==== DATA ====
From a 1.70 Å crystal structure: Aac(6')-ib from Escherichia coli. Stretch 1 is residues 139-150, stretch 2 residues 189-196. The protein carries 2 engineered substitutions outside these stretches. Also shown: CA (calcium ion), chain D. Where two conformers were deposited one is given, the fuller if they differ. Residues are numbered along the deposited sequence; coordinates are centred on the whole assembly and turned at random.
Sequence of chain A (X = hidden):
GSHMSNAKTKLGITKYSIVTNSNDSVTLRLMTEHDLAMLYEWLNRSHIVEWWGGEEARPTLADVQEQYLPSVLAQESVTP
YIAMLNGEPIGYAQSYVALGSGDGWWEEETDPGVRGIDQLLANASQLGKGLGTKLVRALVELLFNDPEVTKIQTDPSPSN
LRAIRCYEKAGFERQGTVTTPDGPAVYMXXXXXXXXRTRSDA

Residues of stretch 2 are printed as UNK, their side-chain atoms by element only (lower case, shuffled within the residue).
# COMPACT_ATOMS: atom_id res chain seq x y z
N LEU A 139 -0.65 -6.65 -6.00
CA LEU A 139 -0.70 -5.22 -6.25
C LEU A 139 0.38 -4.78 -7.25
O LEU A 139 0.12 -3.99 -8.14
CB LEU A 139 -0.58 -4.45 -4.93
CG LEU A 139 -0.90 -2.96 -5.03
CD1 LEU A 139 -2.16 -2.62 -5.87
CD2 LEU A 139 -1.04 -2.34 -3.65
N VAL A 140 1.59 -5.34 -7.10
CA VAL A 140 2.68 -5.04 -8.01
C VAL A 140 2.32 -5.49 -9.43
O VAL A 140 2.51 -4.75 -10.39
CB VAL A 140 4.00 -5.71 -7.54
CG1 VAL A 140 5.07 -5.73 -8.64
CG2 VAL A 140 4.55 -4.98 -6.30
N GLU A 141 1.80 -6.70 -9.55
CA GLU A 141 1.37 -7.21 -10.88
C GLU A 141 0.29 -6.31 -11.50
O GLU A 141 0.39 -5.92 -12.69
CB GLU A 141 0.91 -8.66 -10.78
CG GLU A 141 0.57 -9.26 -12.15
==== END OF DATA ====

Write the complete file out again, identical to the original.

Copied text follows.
From a 1.70 Å crystal structure: Aac(6')-ib from Escherichia coli. Stretch 1 is residues 139-150, stretch 2 residues 189-196. The protein carries 2 engineered substitutions outside these stretches. Also shown: CA (calcium ion), chain D. Where two conformers were deposited one is given, the fuller if they differ. Residues are numbered along the deposited sequence; coordinates are centred on the whole assembly and turned at random.
Sequence of chain A (X = hidden):
GSHMSNAKTKLGITKYSIVTNSNDSVTLRLMTEHDLAMLYEWLNRSHIVEWWGGEEARPTLADVQEQYLPSVLAQESVTP
YIAMLNGEPIGYAQSYVALGSGDGWWEEETDPGVRGIDQLLANASQLGKGLGTKLVRALVELLFNDPEVTKIQTDPSPSN
LRAIRCYEKAGFERQGTVTTPDGPAVYMXXXXXXXXRTRSDA

Residues of stretch 2 are printed as UNK, their side-chain atoms by element only (lower case, shuffled within the residue).
# COMPACT_ATOMS: atom_id res chain seq x y z
N LEU A 139 -0.65 -6.65 -6.00
CA LEU A 139 -0.70 -5.22 -6.25
C LEU A 139 0.38 -4.78 -7.25
O LEU A 139 0.12 -3.99 -8.14
CB LEU A 139 -0.58 -4.45 -4.93
CG LEU A 139 -0.90 -2.96 -5.03
CD1 LEU A 139 -2.16 -2.62 -5.87
CD2 LEU A 139 -1.04 -2.34 -3.65
N VAL A 140 1.59 -5.34 -7.10
CA VAL A 140 2.68 -5.04 -8.01
C VAL A 140 2.32 -5.49 -9.43
O VAL A 140 2.51 -4.75 -10.39
CB VAL A 140 4.00 -5.71 -7.54
CG1 VAL A 140 5.07 -5.73 -8.64
CG2 VAL A 140 4.55 -4.98 -6.30
N GLU A 141 1.80 -6.70 -9.55
CA GLU A 141 1.37 -7.21 -10.88
C GLU A 141 0.29 -6.31 -11.50
O GLU A 141 0.39 -5.92 -12.69
CB GLU A 141 0.91 -8.66 -10.78
CG GLU A 141 0.57 -9.26 -12.15